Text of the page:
4 Tips to Avoid Running Dry

Hot weather is back. Yay! No more layering on sixteen articles of clothing on the upper body and six on the legs to fight off winter. To celebrate, I went our on the North Asotin Creek trail in just shorts and a singlet, plus a two bottle hydration pack, and picked up a nice bit of tan on the shoulders. Since we're finally hitting the warm weather, I planned out my water needs. You should, too, even if going for a short run. I know, I know, you don't need to 'hydrate' for a short run, all the articles say so. Humor me.

You plan for water (and electrolytes) for all your runs - and your other activities. I've seen more than a few runners head out to suffer through a fifteen miler because they did a three miler the night before - with the Hash House Harriers, where beer-drinking replaces water intake.

So, four tips.

1. Make sure you start out hydrated. Drink appropriately  before your run - indeed, throughout your day. That way when you hit the roads or trails, you're tanked up and ready. Before you head out for the run, drink 8-10 ounces of water. Also start with your electrolytes charged up. Include high potassium and magnesium foods in your diet.

2. Carry water with you or have planned water stops. Since I trail run a lot, I have a Nathan hydration pack with a pair of 20 oz. bottles, plus some handhelds, plus a Camelbak. When I run on pavement, I plan out the spots where I can get water - I don't have to stop but it's important to have that dialed in ahead of time.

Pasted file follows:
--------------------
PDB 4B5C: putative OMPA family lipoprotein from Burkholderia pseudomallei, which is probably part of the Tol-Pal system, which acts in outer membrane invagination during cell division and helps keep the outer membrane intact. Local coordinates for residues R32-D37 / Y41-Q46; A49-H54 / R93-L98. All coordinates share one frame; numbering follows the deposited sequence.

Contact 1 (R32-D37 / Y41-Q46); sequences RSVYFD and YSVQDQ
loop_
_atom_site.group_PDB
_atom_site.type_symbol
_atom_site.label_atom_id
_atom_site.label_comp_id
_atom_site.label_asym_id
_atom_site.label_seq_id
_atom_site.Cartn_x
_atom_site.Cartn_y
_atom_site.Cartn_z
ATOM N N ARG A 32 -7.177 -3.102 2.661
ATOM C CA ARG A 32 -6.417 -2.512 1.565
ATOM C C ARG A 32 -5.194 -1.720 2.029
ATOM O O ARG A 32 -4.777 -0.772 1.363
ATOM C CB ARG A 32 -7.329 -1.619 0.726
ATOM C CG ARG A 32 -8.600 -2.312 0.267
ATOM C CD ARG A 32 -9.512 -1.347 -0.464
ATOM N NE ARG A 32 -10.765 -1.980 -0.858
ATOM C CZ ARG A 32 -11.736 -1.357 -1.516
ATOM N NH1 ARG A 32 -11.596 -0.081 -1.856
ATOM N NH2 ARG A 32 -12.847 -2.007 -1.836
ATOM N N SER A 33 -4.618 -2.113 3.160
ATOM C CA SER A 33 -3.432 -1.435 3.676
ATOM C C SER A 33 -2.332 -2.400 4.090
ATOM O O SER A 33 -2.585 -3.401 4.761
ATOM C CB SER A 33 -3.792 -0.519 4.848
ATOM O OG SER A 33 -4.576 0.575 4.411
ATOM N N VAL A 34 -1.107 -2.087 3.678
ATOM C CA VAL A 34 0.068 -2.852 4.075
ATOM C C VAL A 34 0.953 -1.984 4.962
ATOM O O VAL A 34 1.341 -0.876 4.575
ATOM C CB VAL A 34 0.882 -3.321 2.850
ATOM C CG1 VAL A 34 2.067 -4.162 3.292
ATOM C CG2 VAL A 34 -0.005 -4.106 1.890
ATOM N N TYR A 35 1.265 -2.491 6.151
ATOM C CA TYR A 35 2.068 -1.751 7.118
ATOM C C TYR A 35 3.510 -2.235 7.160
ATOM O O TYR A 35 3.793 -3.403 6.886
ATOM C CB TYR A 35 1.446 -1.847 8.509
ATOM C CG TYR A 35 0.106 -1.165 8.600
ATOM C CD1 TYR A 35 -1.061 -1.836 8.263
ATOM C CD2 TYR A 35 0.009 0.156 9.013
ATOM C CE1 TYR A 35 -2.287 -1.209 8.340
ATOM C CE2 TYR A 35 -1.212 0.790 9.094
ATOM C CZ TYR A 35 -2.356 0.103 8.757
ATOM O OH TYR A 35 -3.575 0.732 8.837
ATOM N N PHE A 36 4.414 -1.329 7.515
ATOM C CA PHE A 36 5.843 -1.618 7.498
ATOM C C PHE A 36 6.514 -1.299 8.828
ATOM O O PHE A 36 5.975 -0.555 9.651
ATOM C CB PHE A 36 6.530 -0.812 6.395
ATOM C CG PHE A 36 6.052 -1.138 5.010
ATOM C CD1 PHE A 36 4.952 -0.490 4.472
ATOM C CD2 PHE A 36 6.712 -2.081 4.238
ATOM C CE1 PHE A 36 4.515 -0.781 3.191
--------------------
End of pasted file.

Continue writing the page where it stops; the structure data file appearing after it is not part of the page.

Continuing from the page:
3. Drink frequently. Provide your body with a steady source of water in small doses so it has time to process. Sloshing while you run is unpleasant. Also, drinking too much water is potentially dangerous as you can severely dilute your electrolyte balance. There is a great article at active.com that covers this (and caffeine use, as well).

4. Self-monitor. You can do everything apparently right and still end up in a bind. That's what happened to me on the trail run up the creek. At the ten-mile point, I was down to a few ounces of water - and I had stopped sweating. No bueno. I generally need about 4oz per mile. Took 40oz with me after drinking at the start, began drinking at mile 2 - and ran out because my intake was higher than planned by 25 percent. Because I was paying attention to the signals my body sent me, I knew that I was in potential trouble and took the (for me) appropriate action.

That's when I started walking. Could I have finished the run? Yeah, probably. Could I have finished without hitting heat exhaustion? Maybe. But the next several days of training could have been disrupted. Better to take it slow and give my body time to adapt to the heat.

And the advice not to hydrate for short runs? Drink sensibly (applies to water as well!) to make sure that you are not consistently dehydrated. In 100 degree heat, I lose 6 ounces of water per mile. If I don't replace that water, even for a series of short runs, I'll soon be perpetually dehydrated.

So, hydrate - not until you are bloat but enough that you don't often feel thirsty.